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Here's How

A close friend asks you to photograph her wedding—you accept the challenge. But how do you go about shooting such an important event? For those who have considered adding wedding photography to their realm of expertise, we interviewed one of the owners of a popular wedding and portrait studio, sun-dance photography, located in Ventura, California.

Blendi Reynolds has—along with her partner, Jeanne Tanner—operated sun-dance photography for about eight years. They’ve documented weddings all over California, and have even traveled throughout the U.S. and internationally to photograph couples on their special day.

Black-and-white is a popular film choice with couples.

“We never thought it would get this big,” Reynolds says of the studio’s success. She credits the sun-dance photographers’ ability to capture moments of true emotion on a couple’s wedding day. They embrace creativity and eschew the more-traditional posed photos found in many wedding albums. “Candid, photojournalistic photography is our style,” she comments. Apparently, this approach—coupled with great customer service—has worked well for them. They currently employ 11 additional photographers, and typically photograph 10–15 weddings on a weekend.

Gear Up for Weddings
“An important basic for anybody interested in getting into this field is a professional camera body, whether it’s Canon, Minolta, Nikon, or another brand,” advises Reynolds. At sun-dance photography, they shoot most images with 35mm cameras, rather than medium-format, which has traditionally been the wedding photographer’s format of choice. She also emphasizes the importance of fast lenses. She recommends 50mm f/1.4, 85mm f/1.2, and a 28–105mm f/2.8 zoom (“a good workhorse”). She also uses an 80–200mm f/2.8 Image Stabilizing lens for close-ups when she has to maintain a distance from her subjects, and a 14mm fisheye lens for interesting effects. Reynolds’ lenses range from a 14mm fisheye to a 300mm f/2.8 telephoto, and she usually takes 6–10 lenses on wedding shoots. “You’re never better than your equipment, so invest in good camera gear—don’t skimp!”

sun-dance offers the bride and groom a choice between film and digital imaging, and surprisingly, “98% of our customers choose film when they see the difference,” Reynolds contends. The studio offers a choice of any combination of color, black-and-white, sepia-toned, infrared, or transparency film that’s cross-processed for unique color effects. They don’t often use flash, but prefer utilizing softer, more-natural light when shooting weddings. (Many churches also prohibit flash photography.) When working under natural lighting conditions, their preferred films are 1600-speed color and 3200-speed black-and-white. “The studio uses primarily Kodak films, including Portra ISO 800,” adds Reynolds. She says that they always shoot twice the amount of film they need at a typical wedding. “About 16–20 rolls is the average for a four-hour wedding package.”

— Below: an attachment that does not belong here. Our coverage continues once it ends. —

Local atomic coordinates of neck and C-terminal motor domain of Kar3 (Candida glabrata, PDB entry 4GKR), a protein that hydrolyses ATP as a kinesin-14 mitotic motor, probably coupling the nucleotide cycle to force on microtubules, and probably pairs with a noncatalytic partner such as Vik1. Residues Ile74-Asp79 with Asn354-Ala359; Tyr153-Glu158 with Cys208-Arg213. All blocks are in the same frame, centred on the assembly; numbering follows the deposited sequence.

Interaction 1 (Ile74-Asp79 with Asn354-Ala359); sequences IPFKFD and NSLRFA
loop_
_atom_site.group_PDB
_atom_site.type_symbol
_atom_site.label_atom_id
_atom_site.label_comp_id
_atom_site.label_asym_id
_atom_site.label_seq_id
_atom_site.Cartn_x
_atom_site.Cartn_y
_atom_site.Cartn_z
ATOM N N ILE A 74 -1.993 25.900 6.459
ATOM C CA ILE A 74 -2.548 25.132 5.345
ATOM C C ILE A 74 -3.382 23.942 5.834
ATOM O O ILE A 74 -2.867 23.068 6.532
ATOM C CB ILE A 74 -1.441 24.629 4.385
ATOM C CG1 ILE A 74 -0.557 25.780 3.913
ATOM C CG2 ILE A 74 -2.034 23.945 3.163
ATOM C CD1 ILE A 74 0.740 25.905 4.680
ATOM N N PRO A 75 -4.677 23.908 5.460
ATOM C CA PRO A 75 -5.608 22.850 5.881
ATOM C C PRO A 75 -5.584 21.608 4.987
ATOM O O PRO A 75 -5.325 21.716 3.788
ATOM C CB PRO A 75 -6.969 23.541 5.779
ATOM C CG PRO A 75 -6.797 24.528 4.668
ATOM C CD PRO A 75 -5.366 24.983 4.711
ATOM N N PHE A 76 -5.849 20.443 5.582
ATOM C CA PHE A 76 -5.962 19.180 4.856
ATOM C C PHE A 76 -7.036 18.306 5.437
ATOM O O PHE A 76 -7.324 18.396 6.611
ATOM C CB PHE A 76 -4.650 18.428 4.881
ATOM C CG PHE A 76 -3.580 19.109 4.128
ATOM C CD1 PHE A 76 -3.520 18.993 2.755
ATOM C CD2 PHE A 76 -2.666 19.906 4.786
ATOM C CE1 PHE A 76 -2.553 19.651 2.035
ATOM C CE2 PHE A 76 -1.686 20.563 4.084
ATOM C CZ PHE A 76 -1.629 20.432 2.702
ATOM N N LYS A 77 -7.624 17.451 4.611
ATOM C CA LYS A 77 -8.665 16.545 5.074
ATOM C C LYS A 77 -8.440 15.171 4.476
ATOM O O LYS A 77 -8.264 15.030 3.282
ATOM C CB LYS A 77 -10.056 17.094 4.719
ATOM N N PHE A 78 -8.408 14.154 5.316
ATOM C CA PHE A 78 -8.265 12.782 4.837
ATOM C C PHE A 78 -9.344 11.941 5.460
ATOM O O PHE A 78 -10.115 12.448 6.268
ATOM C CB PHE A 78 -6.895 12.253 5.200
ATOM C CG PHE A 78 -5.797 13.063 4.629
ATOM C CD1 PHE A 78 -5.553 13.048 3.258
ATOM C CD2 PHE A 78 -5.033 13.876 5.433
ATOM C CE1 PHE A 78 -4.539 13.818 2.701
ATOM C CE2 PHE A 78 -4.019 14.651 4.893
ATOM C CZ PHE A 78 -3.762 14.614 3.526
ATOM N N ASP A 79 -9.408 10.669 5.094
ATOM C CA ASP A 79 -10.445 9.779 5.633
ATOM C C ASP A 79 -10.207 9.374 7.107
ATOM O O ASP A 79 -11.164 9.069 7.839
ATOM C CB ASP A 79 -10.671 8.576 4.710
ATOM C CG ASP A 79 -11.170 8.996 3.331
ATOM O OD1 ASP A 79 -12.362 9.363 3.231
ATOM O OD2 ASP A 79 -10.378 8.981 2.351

Candid images are the hallmark of sun-dance photography.

Small details are important in a wedding album.

Storytelling Wedding Photography
“You must listen to the bride and discuss what she wants ahead of time,” Reynolds says. sun-dance photographers usually go over the wedding photo details about a month before the big day. “We basically get a timeline from the bride and groom, and find out what shots they want.” They work within the couple’s itinerary, she says, “but we still go with the flow, because the wedding day never seems to go as planned.”

“The clients have individual requirements, but basically, we try to stay unobtrusive and out of sight. We don’t direct the bride and groom.” If the couple wants posed shots, sun-dance will accommodate them, she says. But most couples see the creative photos on sun-dance photography’s Website, and generally want those types of images for their own wedding albums. And, although sun-dance does a lot of online bookings, “Most customers come from word-of-mouth referrals.”

Most couples who approach sun-dance want candid photos, but sometimes their parents seek more-posed group pictures. However, the trend towards photojournalistic wedding coverage doesn’t seem to be waning, according to Reynolds. The studio’s goal is to cover the entire event, and to be spontaneous, she says.

The most important shots are generally the bride coming down the aisle, the exchange of rings, the kiss (after being pronounced “man and wife”), and the family’s emotions, she declares. “You must constantly be on your toes—there’s so much to shoot.” At the reception, couples usually want their first dance documented. “We always capture those traditional moments,” she says, “but candidly.” The photographers utilize various photo angles, like shooting down on a scene from a second floor, or lying on the ground, shooting up. “We’re everywhere,” Reynolds asserts. “You must be open-minded each time you shoot a wedding. The people are new at each event, and often-photographed venues are decorated differently each time. We have no set rules.”

Zooming in on hands and feet makes for powerful images.

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